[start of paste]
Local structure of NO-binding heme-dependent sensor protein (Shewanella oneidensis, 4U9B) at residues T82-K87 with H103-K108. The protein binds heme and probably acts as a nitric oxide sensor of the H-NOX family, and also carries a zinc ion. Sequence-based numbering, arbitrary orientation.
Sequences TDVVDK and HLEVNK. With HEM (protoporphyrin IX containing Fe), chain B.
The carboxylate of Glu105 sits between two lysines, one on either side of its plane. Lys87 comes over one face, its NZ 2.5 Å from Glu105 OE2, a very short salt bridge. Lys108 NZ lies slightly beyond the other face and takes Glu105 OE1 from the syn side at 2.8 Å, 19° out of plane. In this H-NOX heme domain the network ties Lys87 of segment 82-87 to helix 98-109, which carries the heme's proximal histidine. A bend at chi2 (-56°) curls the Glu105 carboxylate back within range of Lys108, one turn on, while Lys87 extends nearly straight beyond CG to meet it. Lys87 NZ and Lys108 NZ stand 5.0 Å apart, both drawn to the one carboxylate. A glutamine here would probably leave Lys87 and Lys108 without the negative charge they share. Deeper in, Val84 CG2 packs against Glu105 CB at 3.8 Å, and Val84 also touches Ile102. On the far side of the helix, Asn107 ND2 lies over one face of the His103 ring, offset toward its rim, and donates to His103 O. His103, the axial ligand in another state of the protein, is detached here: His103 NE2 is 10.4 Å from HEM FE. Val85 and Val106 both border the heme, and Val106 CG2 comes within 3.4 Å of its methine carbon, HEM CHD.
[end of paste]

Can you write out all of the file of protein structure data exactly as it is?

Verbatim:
Local structure of NO-binding heme-dependent sensor protein (Shewanella oneidensis, 4U9B) at residues T82-K87 with H103-K108. The protein binds heme and probably acts as a nitric oxide sensor of the H-NOX family, and also carries a zinc ion. Sequence-based numbering, arbitrary orientation.
Sequences TDVVDK and HLEVNK. With HEM (protoporphyrin IX containing Fe), chain B.
The carboxylate of Glu105 sits between two lysines, one on either side of its plane. Lys87 comes over one face, its NZ 2.5 Å from Glu105 OE2, a very short salt bridge. Lys108 NZ lies slightly beyond the other face and takes Glu105 OE1 from the syn side at 2.8 Å, 19° out of plane. In this H-NOX heme domain the network ties Lys87 of segment 82-87 to helix 98-109, which carries the heme's proximal histidine. A bend at chi2 (-56°) curls the Glu105 carboxylate back within range of Lys108, one turn on, while Lys87 extends nearly straight beyond CG to meet it. Lys87 NZ and Lys108 NZ stand 5.0 Å apart, both drawn to the one carboxylate. A glutamine here would probably leave Lys87 and Lys108 without the negative charge they share. Deeper in, Val84 CG2 packs against Glu105 CB at 3.8 Å, and Val84 also touches Ile102. On the far side of the helix, Asn107 ND2 lies over one face of the His103 ring, offset toward its rim, and donates to His103 O. His103, the axial ligand in another state of the protein, is detached here: His103 NE2 is 10.4 Å from HEM FE. Val85 and Val106 both border the heme, and Val106 CG2 comes within 3.4 Å of its methine carbon, HEM CHD.